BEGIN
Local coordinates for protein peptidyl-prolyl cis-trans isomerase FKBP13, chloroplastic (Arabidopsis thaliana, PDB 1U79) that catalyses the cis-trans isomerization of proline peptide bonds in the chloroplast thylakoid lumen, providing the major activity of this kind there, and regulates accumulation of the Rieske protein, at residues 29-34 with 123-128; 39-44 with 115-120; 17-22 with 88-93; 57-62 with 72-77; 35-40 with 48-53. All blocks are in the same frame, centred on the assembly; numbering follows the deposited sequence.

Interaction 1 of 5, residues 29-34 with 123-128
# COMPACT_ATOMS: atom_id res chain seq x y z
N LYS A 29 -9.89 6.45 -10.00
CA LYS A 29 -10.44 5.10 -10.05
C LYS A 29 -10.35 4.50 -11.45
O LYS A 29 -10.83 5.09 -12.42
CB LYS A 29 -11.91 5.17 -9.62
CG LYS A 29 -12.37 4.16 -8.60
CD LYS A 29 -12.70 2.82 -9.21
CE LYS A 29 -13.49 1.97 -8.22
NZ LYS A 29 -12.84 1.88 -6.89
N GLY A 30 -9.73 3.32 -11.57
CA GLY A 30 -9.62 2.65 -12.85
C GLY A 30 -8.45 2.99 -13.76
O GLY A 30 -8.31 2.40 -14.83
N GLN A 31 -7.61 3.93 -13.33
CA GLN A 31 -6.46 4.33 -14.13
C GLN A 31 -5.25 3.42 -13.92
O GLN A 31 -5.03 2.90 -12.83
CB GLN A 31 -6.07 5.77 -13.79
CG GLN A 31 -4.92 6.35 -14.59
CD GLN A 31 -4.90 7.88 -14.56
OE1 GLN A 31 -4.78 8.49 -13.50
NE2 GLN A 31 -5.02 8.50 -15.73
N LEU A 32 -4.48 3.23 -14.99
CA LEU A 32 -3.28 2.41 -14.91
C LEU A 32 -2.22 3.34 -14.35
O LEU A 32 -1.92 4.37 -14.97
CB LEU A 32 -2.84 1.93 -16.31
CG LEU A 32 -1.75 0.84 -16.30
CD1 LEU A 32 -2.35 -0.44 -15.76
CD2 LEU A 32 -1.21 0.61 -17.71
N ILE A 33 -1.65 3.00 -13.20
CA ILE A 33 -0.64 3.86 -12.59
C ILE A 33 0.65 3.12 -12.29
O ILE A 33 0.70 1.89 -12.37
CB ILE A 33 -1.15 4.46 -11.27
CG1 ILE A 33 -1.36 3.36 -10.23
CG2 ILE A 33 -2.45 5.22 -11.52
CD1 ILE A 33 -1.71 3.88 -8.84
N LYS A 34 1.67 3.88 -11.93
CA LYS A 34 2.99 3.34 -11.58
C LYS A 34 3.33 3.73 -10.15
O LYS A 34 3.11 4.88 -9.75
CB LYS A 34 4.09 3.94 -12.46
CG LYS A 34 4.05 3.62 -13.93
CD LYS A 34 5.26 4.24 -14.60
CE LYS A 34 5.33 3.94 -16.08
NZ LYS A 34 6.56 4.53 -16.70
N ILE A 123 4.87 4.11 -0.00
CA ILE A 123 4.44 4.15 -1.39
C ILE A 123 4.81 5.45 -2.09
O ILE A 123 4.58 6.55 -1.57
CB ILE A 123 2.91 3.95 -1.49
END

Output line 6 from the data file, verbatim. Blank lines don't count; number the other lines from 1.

C LYS A 29 -10.35 4.50 -11.45